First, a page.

Kickstarter has been around for a little while and leverages social media or “crowd sourcing” to fund start-up projects. The premise behind the Kickstarter model is that an aspiring inventor or developer of a product or service pitches it in a video via Kickstarter. The video will usually provide details of why the project is being developed, the problems that it is intended to overcome and provide a demonstration of the project, at least in a mocked up form. The budding entrepreneur then sets a target amount of money they need to raise in order to get the project off the ground. This is where the “crowd sourcing” comes in. People (or entities) can pledge amounts of money to the project in return for (usually) the product when it is finally produced. There are different levels of pledges usually available, providing different levels of “reward”. Once the project reaches the level of funding pledges, within a set time period, the pledges are called in and production commences. Publicity for the project relies heavily on Social Media.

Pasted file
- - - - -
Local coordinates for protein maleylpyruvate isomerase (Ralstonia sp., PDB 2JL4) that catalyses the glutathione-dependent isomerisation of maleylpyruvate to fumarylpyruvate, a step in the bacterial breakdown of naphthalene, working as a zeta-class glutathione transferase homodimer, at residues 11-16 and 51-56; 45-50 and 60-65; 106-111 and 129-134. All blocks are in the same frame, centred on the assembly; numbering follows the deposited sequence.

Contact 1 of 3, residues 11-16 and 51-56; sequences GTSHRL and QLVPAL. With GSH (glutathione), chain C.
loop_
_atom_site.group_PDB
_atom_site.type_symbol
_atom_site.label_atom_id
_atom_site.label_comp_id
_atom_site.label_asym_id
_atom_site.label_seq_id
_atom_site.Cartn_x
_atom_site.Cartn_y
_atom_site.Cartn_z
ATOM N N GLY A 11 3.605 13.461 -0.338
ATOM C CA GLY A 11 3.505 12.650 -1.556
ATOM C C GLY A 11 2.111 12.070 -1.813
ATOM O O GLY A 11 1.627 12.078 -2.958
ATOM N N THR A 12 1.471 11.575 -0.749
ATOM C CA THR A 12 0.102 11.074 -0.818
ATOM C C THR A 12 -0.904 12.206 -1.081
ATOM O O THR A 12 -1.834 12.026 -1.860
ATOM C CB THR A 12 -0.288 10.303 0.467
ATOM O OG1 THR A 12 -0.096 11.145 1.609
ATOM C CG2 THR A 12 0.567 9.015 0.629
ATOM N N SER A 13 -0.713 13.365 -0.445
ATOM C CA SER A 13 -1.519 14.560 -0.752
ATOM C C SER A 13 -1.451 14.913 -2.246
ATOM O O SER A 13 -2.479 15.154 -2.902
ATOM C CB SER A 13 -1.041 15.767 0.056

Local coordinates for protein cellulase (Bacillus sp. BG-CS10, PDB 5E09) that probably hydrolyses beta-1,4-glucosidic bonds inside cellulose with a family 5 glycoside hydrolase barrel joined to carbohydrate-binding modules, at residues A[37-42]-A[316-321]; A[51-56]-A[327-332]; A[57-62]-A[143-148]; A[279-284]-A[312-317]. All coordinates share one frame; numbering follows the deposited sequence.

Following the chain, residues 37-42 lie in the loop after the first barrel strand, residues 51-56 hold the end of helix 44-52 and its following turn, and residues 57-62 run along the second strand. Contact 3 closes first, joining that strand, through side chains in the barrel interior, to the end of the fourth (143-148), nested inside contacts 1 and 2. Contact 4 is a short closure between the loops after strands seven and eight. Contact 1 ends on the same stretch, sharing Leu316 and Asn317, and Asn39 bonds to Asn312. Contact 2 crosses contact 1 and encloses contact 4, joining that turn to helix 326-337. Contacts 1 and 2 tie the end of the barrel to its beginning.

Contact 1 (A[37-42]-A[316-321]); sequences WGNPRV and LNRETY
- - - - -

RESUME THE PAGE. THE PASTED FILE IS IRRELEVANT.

It is a new and interesting approach to financing projects and has had some incredible success stories. The latest is the Pebble Watch, which is a bluetooth enabled watch capable of connecting to your iPhone or Android smartphone. The initial aim was USD $100,000 within 45 days, however at last count the Kickstarter project had pledges exceeding USD $10,000,000.
Not all Kickstarter projects get funded however and the projects are not just restricted to “gadgets” like the Pebble Watch. Projects cover music, films, software, food, fashion and design.
For aspiring inventors or companies with great ideas but struggling to find capital investments, Kickstarter offers an alternate “crowd sourcing” option to realise your project.